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President Joe Biden last week complained of The New York Times’ decision to run too fast with Hamas’͏‌  ͏‌  ͏‌  ͏‌  ͏‌  ͏‌ 
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October 30, 2023


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Ben Smith
Ben Smith

Welcome to Semafor Media, where everyone’s a media critic.

Joe Biden was enraged last week at the New York Times, Liz Hoffman and Max Tani scoop below. The president complained privately last week of the paper’s decision to run too fast with Hamas’s claims about a Gaza hospital explosion, which the paper initially attributed to an Israeli airstrike and whose cause is now in dispute.

Media types continue to debate what happened there, amid this foggy media moment’s own fog of war. My friend (and Semafor investor) Jessica Lessin suggested the other day that Times’s problem was that it was “trying to be BuzzFeed,” chasing the digital values of speed and traffic. (No offense taken by this former BuzzFeed editor-in-chief, though we were in fact quite good at live news.)

But the Times’s real fault was that it was trying to be CNN. With a new emphasis on rolling — yet authoritative — live blogs, the paper has slid into broadcast journalism, without fully taking in all the care, experience, rules and infrastructure that great broadcasters like the U.S. networks and the BBC bring to breaking coverage. Jeff Zucker used to warn that CNN needed to become the New York Times before the Times “becomes us.” Maybe the Times will continue down that road. Or maybe in those TV moments, it makes more sense to rely on what sometimes seem like over-cautious, experienced broadcast hands, who maddeningly refuse to repeat on air the thing you just saw on social media.

Also today: Inside the Artforum firing, Kate Lee’s ever-interesting career has a new chapter, Iowa’s iconic Dave Price has a new gig, how Ben McKenzie gets a good seat at the SBF trial, where the moguls stay in Manhattan, and more. (Scoop count: 7)

Alexander Onukwue wrote this week in Semafor Africa about a new project to digitize Nigerian newspaper history. You can sign up below for Semafor Africa, a blend of business and politics, culture and, yes, media. Sign up here.

Assignment Desk

Who’s winning the splinternet? A new Washington Post story clearly documents Twitter’s declining reach with news consumers — but also demonstrates its popularity with the U.S. political right. Threads is clearly gaining some traction. Artifact and Flipboard, SmartNews, Samsung, and others are competing with Apple News and Google News for the front page. There’s no clear scoreboard, and it’s too soon to say where the information, and the conversation, will go. I’m somehow back on RSS. But publishers and consumers alike are anxiously looking for signals.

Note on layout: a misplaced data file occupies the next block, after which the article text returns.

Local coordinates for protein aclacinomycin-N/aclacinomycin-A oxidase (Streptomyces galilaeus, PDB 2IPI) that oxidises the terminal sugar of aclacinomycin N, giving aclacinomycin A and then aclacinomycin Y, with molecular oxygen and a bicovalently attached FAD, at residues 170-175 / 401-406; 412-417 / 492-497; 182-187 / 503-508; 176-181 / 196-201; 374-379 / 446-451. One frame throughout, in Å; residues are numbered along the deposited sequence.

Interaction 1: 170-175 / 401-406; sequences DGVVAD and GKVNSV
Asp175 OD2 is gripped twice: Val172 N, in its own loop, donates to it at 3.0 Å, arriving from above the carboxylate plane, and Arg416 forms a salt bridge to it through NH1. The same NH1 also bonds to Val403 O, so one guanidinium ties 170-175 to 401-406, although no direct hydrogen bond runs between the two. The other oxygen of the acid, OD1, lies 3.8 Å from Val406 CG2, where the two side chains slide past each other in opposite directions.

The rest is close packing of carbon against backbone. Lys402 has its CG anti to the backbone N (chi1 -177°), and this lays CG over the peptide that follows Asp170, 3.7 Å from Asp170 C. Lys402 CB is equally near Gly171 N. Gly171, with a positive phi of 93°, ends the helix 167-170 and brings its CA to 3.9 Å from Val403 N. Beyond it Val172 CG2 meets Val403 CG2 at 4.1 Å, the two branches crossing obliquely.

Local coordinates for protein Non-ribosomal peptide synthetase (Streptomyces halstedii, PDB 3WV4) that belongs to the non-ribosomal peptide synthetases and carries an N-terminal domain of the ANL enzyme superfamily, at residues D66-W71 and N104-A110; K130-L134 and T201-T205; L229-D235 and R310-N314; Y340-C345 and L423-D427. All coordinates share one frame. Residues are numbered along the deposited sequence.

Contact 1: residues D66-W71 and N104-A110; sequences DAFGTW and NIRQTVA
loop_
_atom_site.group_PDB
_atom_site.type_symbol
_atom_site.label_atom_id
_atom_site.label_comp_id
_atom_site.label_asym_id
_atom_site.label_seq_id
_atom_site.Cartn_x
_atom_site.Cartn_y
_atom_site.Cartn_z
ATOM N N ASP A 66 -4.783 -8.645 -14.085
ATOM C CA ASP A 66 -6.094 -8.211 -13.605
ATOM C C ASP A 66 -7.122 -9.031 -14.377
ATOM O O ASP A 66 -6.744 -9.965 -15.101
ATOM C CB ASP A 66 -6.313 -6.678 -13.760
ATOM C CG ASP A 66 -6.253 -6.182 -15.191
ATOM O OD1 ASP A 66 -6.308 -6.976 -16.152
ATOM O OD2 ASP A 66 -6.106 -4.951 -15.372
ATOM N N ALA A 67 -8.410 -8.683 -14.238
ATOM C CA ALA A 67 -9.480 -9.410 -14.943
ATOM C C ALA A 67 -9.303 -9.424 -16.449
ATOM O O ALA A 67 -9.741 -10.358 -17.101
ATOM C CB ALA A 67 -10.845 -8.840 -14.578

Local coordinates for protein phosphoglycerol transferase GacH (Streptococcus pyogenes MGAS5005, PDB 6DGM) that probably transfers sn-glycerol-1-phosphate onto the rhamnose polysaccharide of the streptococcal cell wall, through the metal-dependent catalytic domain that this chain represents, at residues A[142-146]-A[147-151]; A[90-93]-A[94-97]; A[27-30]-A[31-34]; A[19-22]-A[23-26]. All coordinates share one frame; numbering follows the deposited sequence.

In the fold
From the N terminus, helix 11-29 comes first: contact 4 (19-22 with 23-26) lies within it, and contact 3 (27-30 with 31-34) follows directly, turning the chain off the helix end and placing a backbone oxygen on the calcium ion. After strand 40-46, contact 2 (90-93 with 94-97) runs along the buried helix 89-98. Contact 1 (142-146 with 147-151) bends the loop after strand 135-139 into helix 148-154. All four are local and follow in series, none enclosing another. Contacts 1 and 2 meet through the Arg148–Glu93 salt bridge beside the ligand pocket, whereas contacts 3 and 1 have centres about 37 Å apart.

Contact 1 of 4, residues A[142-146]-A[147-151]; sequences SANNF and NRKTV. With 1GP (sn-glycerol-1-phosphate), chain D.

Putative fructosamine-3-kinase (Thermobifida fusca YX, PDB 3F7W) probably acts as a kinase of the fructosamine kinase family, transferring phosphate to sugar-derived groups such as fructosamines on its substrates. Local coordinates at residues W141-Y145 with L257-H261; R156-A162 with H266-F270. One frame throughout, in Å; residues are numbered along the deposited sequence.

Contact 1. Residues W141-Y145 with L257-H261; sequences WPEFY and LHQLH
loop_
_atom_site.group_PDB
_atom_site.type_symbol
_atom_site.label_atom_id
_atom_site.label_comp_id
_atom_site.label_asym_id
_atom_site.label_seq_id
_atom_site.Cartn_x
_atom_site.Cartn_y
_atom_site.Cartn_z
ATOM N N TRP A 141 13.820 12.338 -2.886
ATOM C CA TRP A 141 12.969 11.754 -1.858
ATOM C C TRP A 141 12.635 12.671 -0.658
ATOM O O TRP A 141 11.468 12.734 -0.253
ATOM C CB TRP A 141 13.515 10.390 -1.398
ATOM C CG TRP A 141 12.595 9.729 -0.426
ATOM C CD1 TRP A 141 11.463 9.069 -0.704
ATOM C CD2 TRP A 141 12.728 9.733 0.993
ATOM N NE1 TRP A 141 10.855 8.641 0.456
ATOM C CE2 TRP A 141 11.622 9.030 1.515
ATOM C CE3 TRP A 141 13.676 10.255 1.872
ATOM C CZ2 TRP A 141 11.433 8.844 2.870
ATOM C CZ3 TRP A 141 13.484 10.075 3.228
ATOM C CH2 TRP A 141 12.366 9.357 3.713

Max Tani and Liz Hoffman

Biden blasted Times’s Gaza coverage

REUTERS/Evelyn Hockstein


President Joe Biden raged against The New York Times in a private White House meeting early last week, after the Times amplified a Hamas claim that an Israeli airstrike was behind the Oct. 17 bombing of a Gaza hospital.

The news of the deadly explosion scuttled a planned presidential trip to Jordan, but the White House now believes a stray Palestinian rocket, not Israel, was to blame. (A more recent Times report has also called that assessment into question, and independent analysts continue to debate the evidence.)

The president told a small group of Wall Street executives in the White House’s Roosevelt Room early last week that he thought the headline was irresponsible and could have triggered military escalation in the Middle East, two people briefed on the conversation told Semafor. He fumed in particular that the headline had appeared “in an American newspaper.”


Read on for Max’s reporting on Biden’s relationship with the Times, and Liz’s view on why he’s eager to talk Israel with Wall Street. →


One Good Text

Verge editor-in-chief Nilay Patel and I texted Saturday after arguing with Instagram chief Adam Mosseri on Threads about tech platforms’ promotion of “creators” over other media producers.


⁛ News

No apology: Artforum’s top editor, David Velasco, was fired Thursday after refusing to apologize or publicly clarify the rationale behind his decision to sign and republish a letter on the war in Gaza that supported Palestinian liberation and called for a ceasefire – a letter that didn’t initially mention the Oct. 7 attack on Israel. Two people with knowledge of the situation told Semafor that earlier this week, Penske Media higher-ups and Artforum’s publishers privately implored the top editor to issue a public apology for publishing the letter on Artforum’s website.

One Penske source said that the group was hoping Velasco would say publicly what he had acknowledged to them privately: that most Artforum staffers were unaware of the letter, and it hadn’t been vetted to the outlet’s standards before publication. Velasco refused and was subsequently fired. He did not respond to multiple requests for comment on the affair, but told the Times he was “disappointed that a magazine that has always stood for freedom of speech and the voices of artists has bent to outside pressure.”